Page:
Tuesday, June 14, 2011
Mr. Wong, No. 4 - The Fatal Hour (1939)
What is the purpose of Mr. Wong? Sure, the character is merely an opportunistic copy of other period Chinese detectives, like Charlie Chan or Mr. Moto, but with one notable difference – Mr. Wong’s characterization is not racist. (I can’t yet speak for Moto, but Chan is defined wholly by a “fortune cookie say” persona.) To avoid gross, broad stereotypes, instead Mr. Wong is defined by not seeming overtly Chinese – not too difficult, when actor Boris Karloff is himself the last person anyone would ever mistake for an Asian. Thus sometimes Monogram’s Mr. Wong series is surprisingly progressive, respecting non-white culture and doing other things that were mostly unheard of in 1939.
Too bad Mr. Wong, as the “Chinaman who isn’t a Chinaman,” doesn’t have a lot of other characteristics. The Mystery of Mr. Wong did well enough by being about stolen Chinese artifacts, where Wong’s normalcy could serve a point, but no longer. By Part Four, The Fatal Hour (as evidence of Wong’s boringness, his name no longer even appears in the titles), Wong’s a-Chineseness (or however you’d put it) is entirely dried out…Its only remaining use is a single incident where a racist thug calls Wong “that Chinese copper.” Karloff’s Wong responds with subtle indifference – or blandness, rather. Otherwise, there is no element in The Fatal Hour which informs Wong in any way. He admits so much himself, stating that this latest murder mystery has basically nothing to do with him.
So Mr. Wong fades into the background of his own series. He remains, not as a human personality, but entirely as an anthropomorphized plot device. These murder mysteries ain’t gonna solve themselves, and the cops are pretty worthless, so we need Wong to selflessly steer everyone in the proper direction. Then the climax comes along, and Wong can reveal the murderer, exposit a little in retrospect, the end. These movies wouldn’t end without him, but they wouldn’t even function were he the focus.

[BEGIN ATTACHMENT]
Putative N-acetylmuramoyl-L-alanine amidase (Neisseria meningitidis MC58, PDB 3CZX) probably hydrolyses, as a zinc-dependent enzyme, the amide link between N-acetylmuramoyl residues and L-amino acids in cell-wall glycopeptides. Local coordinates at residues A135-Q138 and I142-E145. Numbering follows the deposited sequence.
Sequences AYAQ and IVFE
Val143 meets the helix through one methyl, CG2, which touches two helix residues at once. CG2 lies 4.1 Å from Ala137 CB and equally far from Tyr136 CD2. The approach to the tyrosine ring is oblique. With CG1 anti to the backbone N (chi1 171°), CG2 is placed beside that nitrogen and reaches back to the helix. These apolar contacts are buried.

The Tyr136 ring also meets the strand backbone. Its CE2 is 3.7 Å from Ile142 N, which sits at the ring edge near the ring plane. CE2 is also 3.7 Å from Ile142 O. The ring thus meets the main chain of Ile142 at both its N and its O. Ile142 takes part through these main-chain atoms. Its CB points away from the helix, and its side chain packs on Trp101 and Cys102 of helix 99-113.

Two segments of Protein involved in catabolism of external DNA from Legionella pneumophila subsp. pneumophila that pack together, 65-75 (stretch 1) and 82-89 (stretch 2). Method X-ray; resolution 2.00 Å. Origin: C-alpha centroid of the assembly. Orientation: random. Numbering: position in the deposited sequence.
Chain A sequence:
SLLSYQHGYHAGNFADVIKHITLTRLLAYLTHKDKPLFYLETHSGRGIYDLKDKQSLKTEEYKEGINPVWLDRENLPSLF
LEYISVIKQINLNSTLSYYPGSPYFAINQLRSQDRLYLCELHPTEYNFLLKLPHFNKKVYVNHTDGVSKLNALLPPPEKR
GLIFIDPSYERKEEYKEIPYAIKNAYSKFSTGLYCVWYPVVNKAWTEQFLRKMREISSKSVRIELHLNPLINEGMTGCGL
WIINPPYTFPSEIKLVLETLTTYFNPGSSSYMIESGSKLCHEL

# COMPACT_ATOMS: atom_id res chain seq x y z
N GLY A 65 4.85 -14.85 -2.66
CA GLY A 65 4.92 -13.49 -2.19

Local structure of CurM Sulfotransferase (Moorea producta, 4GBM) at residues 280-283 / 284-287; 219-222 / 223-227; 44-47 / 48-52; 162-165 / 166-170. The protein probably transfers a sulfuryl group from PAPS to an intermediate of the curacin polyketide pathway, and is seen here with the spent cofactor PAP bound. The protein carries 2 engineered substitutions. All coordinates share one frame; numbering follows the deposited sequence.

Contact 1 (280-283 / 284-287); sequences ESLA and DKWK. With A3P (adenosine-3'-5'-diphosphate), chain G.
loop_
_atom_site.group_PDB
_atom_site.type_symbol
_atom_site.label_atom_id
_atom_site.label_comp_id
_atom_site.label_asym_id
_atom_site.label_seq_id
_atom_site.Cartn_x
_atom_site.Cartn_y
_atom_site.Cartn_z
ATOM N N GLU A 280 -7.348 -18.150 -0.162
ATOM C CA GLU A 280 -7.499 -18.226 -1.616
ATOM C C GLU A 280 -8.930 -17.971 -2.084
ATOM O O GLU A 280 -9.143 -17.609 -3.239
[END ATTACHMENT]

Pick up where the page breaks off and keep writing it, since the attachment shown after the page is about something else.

Instead, the true star of the Mr. Wong films, more and more, is his San Francisco PD counterpart, Bill Street (Grant Withers). Street is free to be as ineffective as he wishes, without any complaints about misrepresentation – except from police officers. He is the most engaging character of the series, which isn’t actually saying much. Street’s disposition can vary wildly from film to film, going from a hot-headed, tactless rabble-rouser to a well-meaning detective who’s simply in over his head. With the plots increasingly perfunctory, and Wong MIA more and more, Street reverts to his jerkass ways – this isn’t ideal, but it’s better than nothing.
Actually, promoting Street up to unofficial “lead” status (only with Wong’s name forever ahead of his in lights, the poor douchebag) is sort of like creating an entire movie out of Paul Gleason’s Die Hard character (you know, the stupidest of the cops, who was still somehow in charge…until the Johnsons showed up). It’s kind of telling that The Fatal Hour coasts on that sort of characterization, with Boris Karloff that ineffectual.
Ostensibly aiding Street – not necessarily in the investigations, but in being remotely entertaining – is his female reporter counterpart, “Bobbie” Logan (Marjorie Reynolds). In fact, since her introduction in the previous Mr. Wong in Chinatown, Ms. Logan has been the best thing about the series. Basically, she’s Lois Lane, only with a habit of saving others. Sadly, The Fatal Hour doesn’t really know what do to with her – which should be to place her and Street into something like a cheap-ass version of His Girl Friday meets The Thin Man. This doesn’t happen in The Fatal Hour, which relegates Bobbie almost as badly as it does Wong – I suppose respecting women and the Chinese through competent characterizations is one thing, though it leaves a B-movie studio of the era rather ill-prepared to do anything with them. Sigh.